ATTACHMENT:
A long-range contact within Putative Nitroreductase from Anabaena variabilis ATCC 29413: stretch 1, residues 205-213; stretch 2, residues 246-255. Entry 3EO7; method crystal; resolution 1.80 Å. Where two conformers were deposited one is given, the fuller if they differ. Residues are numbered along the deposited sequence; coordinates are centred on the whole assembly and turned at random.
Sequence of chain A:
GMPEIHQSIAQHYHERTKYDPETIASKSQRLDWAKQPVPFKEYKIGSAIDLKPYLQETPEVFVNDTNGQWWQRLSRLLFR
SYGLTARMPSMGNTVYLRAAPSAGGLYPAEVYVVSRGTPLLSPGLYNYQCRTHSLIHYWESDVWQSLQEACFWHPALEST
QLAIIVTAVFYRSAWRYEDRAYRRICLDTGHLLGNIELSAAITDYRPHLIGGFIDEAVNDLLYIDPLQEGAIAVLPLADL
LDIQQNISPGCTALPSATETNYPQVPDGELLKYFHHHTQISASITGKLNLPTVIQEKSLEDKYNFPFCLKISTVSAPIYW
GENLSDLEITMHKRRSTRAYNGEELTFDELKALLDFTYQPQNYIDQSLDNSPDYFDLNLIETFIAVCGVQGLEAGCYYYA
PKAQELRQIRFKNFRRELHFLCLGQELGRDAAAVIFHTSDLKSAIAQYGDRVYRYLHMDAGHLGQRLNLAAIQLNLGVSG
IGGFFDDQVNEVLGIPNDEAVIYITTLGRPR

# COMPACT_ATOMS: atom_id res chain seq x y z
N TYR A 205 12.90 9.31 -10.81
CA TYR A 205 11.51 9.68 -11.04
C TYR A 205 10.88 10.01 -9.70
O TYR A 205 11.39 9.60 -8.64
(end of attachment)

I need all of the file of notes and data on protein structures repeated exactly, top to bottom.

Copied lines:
A long-range contact within Putative Nitroreductase from Anabaena variabilis ATCC 29413: stretch 1, residues 205-213; stretch 2, residues 246-255. Entry 3EO7; method crystal; resolution 1.80 Å. Where two conformers were deposited one is given, the fuller if they differ. Residues are numbered along the deposited sequence; coordinates are centred on the whole assembly and turned at random.
Sequence of chain A:
GMPEIHQSIAQHYHERTKYDPETIASKSQRLDWAKQPVPFKEYKIGSAIDLKPYLQETPEVFVNDTNGQWWQRLSRLLFR
SYGLTARMPSMGNTVYLRAAPSAGGLYPAEVYVVSRGTPLLSPGLYNYQCRTHSLIHYWESDVWQSLQEACFWHPALEST
QLAIIVTAVFYRSAWRYEDRAYRRICLDTGHLLGNIELSAAITDYRPHLIGGFIDEAVNDLLYIDPLQEGAIAVLPLADL
LDIQQNISPGCTALPSATETNYPQVPDGELLKYFHHHTQISASITGKLNLPTVIQEKSLEDKYNFPFCLKISTVSAPIYW
GENLSDLEITMHKRRSTRAYNGEELTFDELKALLDFTYQPQNYIDQSLDNSPDYFDLNLIETFIAVCGVQGLEAGCYYYA
PKAQELRQIRFKNFRRELHFLCLGQELGRDAAAVIFHTSDLKSAIAQYGDRVYRYLHMDAGHLGQRLNLAAIQLNLGVSG
IGGFFDDQVNEVLGIPNDEAVIYITTLGRPR

# COMPACT_ATOMS: atom_id res chain seq x y z
N TYR A 205 12.90 9.31 -10.81
CA TYR A 205 11.51 9.68 -11.04
C TYR A 205 10.88 10.01 -9.70
O TYR A 205 11.39 9.60 -8.64